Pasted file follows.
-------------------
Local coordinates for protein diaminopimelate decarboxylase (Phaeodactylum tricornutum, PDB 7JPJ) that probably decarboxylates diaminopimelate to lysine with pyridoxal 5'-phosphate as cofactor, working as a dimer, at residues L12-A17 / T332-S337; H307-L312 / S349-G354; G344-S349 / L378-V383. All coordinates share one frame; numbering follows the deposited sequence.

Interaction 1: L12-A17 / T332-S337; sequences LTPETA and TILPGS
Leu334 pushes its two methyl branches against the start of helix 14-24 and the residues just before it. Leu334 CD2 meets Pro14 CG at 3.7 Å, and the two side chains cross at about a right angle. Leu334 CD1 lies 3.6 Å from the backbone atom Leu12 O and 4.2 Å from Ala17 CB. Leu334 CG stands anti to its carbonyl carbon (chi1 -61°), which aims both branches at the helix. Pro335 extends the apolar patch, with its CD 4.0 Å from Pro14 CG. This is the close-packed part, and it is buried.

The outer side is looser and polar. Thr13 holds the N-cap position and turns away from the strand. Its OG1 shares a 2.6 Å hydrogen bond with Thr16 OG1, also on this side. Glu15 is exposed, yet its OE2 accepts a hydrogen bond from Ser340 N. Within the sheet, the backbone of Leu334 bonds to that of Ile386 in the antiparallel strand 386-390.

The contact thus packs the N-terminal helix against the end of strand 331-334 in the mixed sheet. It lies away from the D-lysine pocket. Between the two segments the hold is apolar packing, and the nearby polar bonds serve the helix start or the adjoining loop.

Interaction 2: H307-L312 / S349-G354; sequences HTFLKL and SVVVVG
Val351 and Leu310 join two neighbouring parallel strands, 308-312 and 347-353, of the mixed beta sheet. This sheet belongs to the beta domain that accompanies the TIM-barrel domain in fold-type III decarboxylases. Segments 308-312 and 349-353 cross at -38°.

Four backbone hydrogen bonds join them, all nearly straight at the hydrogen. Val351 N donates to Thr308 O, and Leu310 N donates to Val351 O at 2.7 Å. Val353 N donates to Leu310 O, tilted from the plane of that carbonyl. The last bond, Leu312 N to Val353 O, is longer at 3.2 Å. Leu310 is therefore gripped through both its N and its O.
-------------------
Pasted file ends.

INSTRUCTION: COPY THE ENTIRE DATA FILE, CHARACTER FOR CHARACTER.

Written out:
Local coordinates for protein diaminopimelate decarboxylase (Phaeodactylum tricornutum, PDB 7JPJ) that probably decarboxylates diaminopimelate to lysine with pyridoxal 5'-phosphate as cofactor, working as a dimer, at residues L12-A17 / T332-S337; H307-L312 / S349-G354; G344-S349 / L378-V383. All coordinates share one frame; numbering follows the deposited sequence.

Interaction 1: L12-A17 / T332-S337; sequences LTPETA and TILPGS
Leu334 pushes its two methyl branches against the start of helix 14-24 and the residues just before it. Leu334 CD2 meets Pro14 CG at 3.7 Å, and the two side chains cross at about a right angle. Leu334 CD1 lies 3.6 Å from the backbone atom Leu12 O and 4.2 Å from Ala17 CB. Leu334 CG stands anti to its carbonyl carbon (chi1 -61°), which aims both branches at the helix. Pro335 extends the apolar patch, with its CD 4.0 Å from Pro14 CG. This is the close-packed part, and it is buried.

The outer side is looser and polar. Thr13 holds the N-cap position and turns away from the strand. Its OG1 shares a 2.6 Å hydrogen bond with Thr16 OG1, also on this side. Glu15 is exposed, yet its OE2 accepts a hydrogen bond from Ser340 N. Within the sheet, the backbone of Leu334 bonds to that of Ile386 in the antiparallel strand 386-390.

The contact thus packs the N-terminal helix against the end of strand 331-334 in the mixed sheet. It lies away from the D-lysine pocket. Between the two segments the hold is apolar packing, and the nearby polar bonds serve the helix start or the adjoining loop.

Interaction 2: H307-L312 / S349-G354; sequences HTFLKL and SVVVVG
Val351 and Leu310 join two neighbouring parallel strands, 308-312 and 347-353, of the mixed beta sheet. This sheet belongs to the beta domain that accompanies the TIM-barrel domain in fold-type III decarboxylases. Segments 308-312 and 349-353 cross at -38°.

Four backbone hydrogen bonds join them, all nearly straight at the hydrogen. Val351 N donates to Thr308 O, and Leu310 N donates to Val351 O at 2.7 Å. Val353 N donates to Leu310 O, tilted from the plane of that carbonyl. The last bond, Leu312 N to Val353 O, is longer at 3.2 Å. Leu310 is therefore gripped through both its N and its O.